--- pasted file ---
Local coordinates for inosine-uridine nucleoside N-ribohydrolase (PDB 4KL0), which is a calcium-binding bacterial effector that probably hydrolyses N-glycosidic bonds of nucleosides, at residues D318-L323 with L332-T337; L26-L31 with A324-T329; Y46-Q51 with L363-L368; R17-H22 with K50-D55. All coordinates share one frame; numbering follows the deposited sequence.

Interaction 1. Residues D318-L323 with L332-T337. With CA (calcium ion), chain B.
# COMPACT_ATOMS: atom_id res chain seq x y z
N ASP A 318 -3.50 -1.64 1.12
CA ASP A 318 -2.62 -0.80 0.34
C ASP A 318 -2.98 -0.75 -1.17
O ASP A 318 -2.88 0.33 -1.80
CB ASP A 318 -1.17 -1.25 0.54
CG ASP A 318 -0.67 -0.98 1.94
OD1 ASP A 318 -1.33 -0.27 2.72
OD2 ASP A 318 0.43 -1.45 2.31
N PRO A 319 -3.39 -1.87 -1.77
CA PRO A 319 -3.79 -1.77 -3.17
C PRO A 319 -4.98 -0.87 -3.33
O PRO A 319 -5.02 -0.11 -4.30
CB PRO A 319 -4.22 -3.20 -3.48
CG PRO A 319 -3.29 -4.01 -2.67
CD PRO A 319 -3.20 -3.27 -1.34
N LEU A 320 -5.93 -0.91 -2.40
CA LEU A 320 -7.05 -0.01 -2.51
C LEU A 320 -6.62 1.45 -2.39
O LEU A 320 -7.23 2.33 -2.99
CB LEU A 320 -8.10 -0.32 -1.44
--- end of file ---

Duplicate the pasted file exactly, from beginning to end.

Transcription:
Local coordinates for inosine-uridine nucleoside N-ribohydrolase (PDB 4KL0), which is a calcium-binding bacterial effector that probably hydrolyses N-glycosidic bonds of nucleosides, at residues D318-L323 with L332-T337; L26-L31 with A324-T329; Y46-Q51 with L363-L368; R17-H22 with K50-D55. All coordinates share one frame; numbering follows the deposited sequence.

Interaction 1. Residues D318-L323 with L332-T337. With CA (calcium ion), chain B.
# COMPACT_ATOMS: atom_id res chain seq x y z
N ASP A 318 -3.50 -1.64 1.12
CA ASP A 318 -2.62 -0.80 0.34
C ASP A 318 -2.98 -0.75 -1.17
O ASP A 318 -2.88 0.33 -1.80
CB ASP A 318 -1.17 -1.25 0.54
CG ASP A 318 -0.67 -0.98 1.94
OD1 ASP A 318 -1.33 -0.27 2.72
OD2 ASP A 318 0.43 -1.45 2.31
N PRO A 319 -3.39 -1.87 -1.77
CA PRO A 319 -3.79 -1.77 -3.17
C PRO A 319 -4.98 -0.87 -3.33
O PRO A 319 -5.02 -0.11 -4.30
CB PRO A 319 -4.22 -3.20 -3.48
CG PRO A 319 -3.29 -4.01 -2.67
CD PRO A 319 -3.20 -3.27 -1.34
N LEU A 320 -5.93 -0.91 -2.40
CA LEU A 320 -7.05 -0.01 -2.51
C LEU A 320 -6.62 1.45 -2.39
O LEU A 320 -7.23 2.33 -2.99
CB LEU A 320 -8.10 -0.32 -1.44